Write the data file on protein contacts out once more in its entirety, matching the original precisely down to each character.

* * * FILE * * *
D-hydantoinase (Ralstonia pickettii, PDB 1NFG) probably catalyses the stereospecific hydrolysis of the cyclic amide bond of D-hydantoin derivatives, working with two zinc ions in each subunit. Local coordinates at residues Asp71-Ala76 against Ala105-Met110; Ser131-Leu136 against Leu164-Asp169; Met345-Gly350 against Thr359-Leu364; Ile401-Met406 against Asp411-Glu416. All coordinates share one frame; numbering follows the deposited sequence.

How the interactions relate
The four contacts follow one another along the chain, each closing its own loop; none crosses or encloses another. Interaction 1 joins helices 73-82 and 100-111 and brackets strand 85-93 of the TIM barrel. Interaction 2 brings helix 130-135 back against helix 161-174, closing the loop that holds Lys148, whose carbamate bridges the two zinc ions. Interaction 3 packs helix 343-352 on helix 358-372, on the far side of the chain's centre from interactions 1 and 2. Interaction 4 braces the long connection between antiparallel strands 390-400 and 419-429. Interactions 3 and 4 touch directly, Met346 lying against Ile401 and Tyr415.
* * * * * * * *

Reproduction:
D-hydantoinase (Ralstonia pickettii, PDB 1NFG) probably catalyses the stereospecific hydrolysis of the cyclic amide bond of D-hydantoin derivatives, working with two zinc ions in each subunit. Local coordinates at residues Asp71-Ala76 against Ala105-Met110; Ser131-Leu136 against Leu164-Asp169; Met345-Gly350 against Thr359-Leu364; Ile401-Met406 against Asp411-Glu416. All coordinates share one frame; numbering follows the deposited sequence.

How the interactions relate
The four contacts follow one another along the chain, each closing its own loop; none crosses or encloses another. Interaction 1 joins helices 73-82 and 100-111 and brackets strand 85-93 of the TIM barrel. Interaction 2 brings helix 130-135 back against helix 161-174, closing the loop that holds Lys148, whose carbamate bridges the two zinc ions. Interaction 3 packs helix 343-352 on helix 358-372, on the far side of the chain's centre from interactions 1 and 2. Interaction 4 braces the long connection between antiparallel strands 390-400 and 419-429. Interactions 3 and 4 touch directly, Met346 lying against Ile401 and Tyr415.